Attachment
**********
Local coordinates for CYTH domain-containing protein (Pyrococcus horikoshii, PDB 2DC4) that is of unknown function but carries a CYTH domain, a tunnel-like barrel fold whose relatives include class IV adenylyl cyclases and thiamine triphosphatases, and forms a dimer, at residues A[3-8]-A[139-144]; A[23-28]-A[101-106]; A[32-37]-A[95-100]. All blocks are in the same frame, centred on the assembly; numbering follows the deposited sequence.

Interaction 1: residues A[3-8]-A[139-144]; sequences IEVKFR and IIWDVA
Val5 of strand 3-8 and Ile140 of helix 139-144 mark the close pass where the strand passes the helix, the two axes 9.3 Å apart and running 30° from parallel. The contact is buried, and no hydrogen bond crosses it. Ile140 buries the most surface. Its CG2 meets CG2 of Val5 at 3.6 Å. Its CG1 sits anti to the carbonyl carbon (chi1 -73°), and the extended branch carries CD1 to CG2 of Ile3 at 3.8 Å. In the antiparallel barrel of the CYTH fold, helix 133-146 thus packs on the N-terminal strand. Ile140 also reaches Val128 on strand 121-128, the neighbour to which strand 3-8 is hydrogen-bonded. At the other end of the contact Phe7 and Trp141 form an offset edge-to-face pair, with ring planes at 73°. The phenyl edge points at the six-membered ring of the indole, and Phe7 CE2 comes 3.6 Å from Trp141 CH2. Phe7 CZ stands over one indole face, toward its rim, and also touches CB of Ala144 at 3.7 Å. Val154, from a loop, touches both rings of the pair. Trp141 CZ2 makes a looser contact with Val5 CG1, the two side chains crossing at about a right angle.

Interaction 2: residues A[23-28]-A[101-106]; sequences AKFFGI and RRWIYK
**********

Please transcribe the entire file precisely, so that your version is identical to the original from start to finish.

Local coordinates for CYTH domain-containing protein (Pyrococcus horikoshii, PDB 2DC4) that is of unknown function but carries a CYTH domain, a tunnel-like barrel fold whose relatives include class IV adenylyl cyclases and thiamine triphosphatases, and forms a dimer, at residues A[3-8]-A[139-144]; A[23-28]-A[101-106]; A[32-37]-A[95-100]. All blocks are in the same frame, centred on the assembly; numbering follows the deposited sequence.

Interaction 1: residues A[3-8]-A[139-144]; sequences IEVKFR and IIWDVA
Val5 of strand 3-8 and Ile140 of helix 139-144 mark the close pass where the strand passes the helix, the two axes 9.3 Å apart and running 30° from parallel. The contact is buried, and no hydrogen bond crosses it. Ile140 buries the most surface. Its CG2 meets CG2 of Val5 at 3.6 Å. Its CG1 sits anti to the carbonyl carbon (chi1 -73°), and the extended branch carries CD1 to CG2 of Ile3 at 3.8 Å. In the antiparallel barrel of the CYTH fold, helix 133-146 thus packs on the N-terminal strand. Ile140 also reaches Val128 on strand 121-128, the neighbour to which strand 3-8 is hydrogen-bonded. At the other end of the contact Phe7 and Trp141 form an offset edge-to-face pair, with ring planes at 73°. The phenyl edge points at the six-membered ring of the indole, and Phe7 CE2 comes 3.6 Å from Trp141 CH2. Phe7 CZ stands over one indole face, toward its rim, and also touches CB of Ala144 at 3.7 Å. Val154, from a loop, touches both rings of the pair. Trp141 CZ2 makes a looser contact with Val5 CG1, the two side chains crossing at about a right angle.

Interaction 2: residues A[23-28]-A[101-106]; sequences AKFFGI and RRWIYK